Long Distance and Intimacy (Response Is the Medium)

On: October 27, 2008
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About Chris Castiglione
Chris is an alumni of Universiteit van Amsterdam and the New Media M.A. Currently, he is the co-founder of One Month (www.onemonth.com), and the host of the On Books Podcast (www.book-podcast.com).


Myron Krueger recognized the “sense of being together” that can be achieved through a phone conversation, but lamented that neither sight nor touch are possible through the telephone.

In 1975 he developed the VIDEOPLACE experiment that allowed two people in separate locations the ability to communicate with each other using graphical shadow representations of their bodies that were being projected onto large screens in each location. With VIDEOPLACE he noticed the level of intimacy two humans can exchange just by interacting with a live image of another’s body: “What happens to his image happens to him. In fact,when one person’s image overlaps another’s, there is a psychological sensation akin to touch.”

Over the past decade, distant lovers have been offered an array of new ways to connect: email, SMS, live video chat and even through ambient intimacy (the idea of staying attuned to someone else’s life through frequent status updating). Yet, among all these new communication tools there isn’t a popular system that can transmits touch.

Distance Lab is a creative research institute that has been trying “to overcome the disadvantages of distance in learning, health care, relationships, culture and other domains.” Since 2004 they have been working on Mutsugoto, a communication device much like that of Krueger’s VIDEOPLACE, that allows people in different locations to communicate through “the language of touch”. Mutsugoto attempts to create a more intimate bond by allowing a couple to draw on each other’s bodies while lying in separate beds. Distance Labs explains,

“A computer vision system tracks the movement of the ring and projects virtual pen strokes on your body. At the same time these pen strokes are transmitted to and projected on the body of your remote partner. If you follow your partner’s movements and your strokes cross, the lines will react with each other and reflect your synchrony. “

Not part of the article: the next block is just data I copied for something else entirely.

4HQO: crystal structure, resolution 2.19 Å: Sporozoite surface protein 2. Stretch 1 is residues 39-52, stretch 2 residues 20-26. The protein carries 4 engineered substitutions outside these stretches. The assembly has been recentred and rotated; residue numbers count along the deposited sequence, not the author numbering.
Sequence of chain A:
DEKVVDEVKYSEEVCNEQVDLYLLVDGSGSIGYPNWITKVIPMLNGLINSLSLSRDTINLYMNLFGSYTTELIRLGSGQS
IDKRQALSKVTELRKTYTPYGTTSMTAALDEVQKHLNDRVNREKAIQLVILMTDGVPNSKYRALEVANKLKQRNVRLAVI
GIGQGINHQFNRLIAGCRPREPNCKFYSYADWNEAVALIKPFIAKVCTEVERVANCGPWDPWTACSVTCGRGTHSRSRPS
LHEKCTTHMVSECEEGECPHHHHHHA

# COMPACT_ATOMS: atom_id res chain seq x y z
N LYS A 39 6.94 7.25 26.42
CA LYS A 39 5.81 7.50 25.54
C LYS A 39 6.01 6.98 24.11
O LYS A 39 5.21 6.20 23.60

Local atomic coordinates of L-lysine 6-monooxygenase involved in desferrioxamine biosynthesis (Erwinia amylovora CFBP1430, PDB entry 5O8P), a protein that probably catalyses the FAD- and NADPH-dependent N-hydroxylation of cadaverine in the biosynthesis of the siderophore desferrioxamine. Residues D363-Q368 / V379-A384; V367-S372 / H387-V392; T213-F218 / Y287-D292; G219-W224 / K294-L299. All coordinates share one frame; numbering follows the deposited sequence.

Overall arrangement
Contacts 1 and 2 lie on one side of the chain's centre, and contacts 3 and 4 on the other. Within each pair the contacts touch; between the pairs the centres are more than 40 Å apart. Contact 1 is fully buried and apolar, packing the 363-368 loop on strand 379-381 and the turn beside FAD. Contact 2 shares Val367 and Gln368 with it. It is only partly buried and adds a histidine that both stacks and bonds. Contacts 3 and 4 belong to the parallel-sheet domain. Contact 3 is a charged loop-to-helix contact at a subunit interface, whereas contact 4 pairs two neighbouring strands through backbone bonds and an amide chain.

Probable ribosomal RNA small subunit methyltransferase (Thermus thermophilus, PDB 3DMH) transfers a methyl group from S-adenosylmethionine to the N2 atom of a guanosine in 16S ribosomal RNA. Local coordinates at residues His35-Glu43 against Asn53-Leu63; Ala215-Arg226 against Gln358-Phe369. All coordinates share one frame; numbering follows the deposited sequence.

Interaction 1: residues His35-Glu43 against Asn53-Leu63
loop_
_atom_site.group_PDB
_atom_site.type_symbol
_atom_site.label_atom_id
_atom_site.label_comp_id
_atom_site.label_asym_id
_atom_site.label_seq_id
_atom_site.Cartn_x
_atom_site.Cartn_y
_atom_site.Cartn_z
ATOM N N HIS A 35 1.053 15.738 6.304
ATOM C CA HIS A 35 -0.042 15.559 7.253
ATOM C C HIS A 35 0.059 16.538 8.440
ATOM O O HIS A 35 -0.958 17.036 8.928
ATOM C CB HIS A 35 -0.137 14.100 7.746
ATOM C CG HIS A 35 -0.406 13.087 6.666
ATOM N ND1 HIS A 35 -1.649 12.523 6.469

The feeling of intimacy that a romantic couple longs to communicate is often absorbed and lost in the medium of the internet. The creative team at Distance Lab blame the “impersonal” communication systems we rely on:

“E-mail, for example, is often read and written on the same computer and at the same desk that one uses for any other kind of communication. Phone calls and SMS messages are sent and received between partners on the same devices used for work and business.”

I believe that further erosion of intimacy comes from the ambiguity of online communication. Nicolas Negroponte in Soft Architecture Machines emphasizes that the intimacy of dialogue can be in some sense “measured by the ability of each person to recognize the intentions of the other.” Even in healthy relationships, the ability to correctly infer meaning through an instant message can at times be dubious. (Often leading us to use emoticons as digital representations of our feelings that emphasizes or clarify what we actually mean.)

By extending the sense of touch into digital communications we transcend the limitations of our current devices and realize the truth behind Krueger’s original vision: “the response is the medium”.

Read more from Chris Castiglione on his technology blog and at One Month (where you can learn to code in 30 days). 

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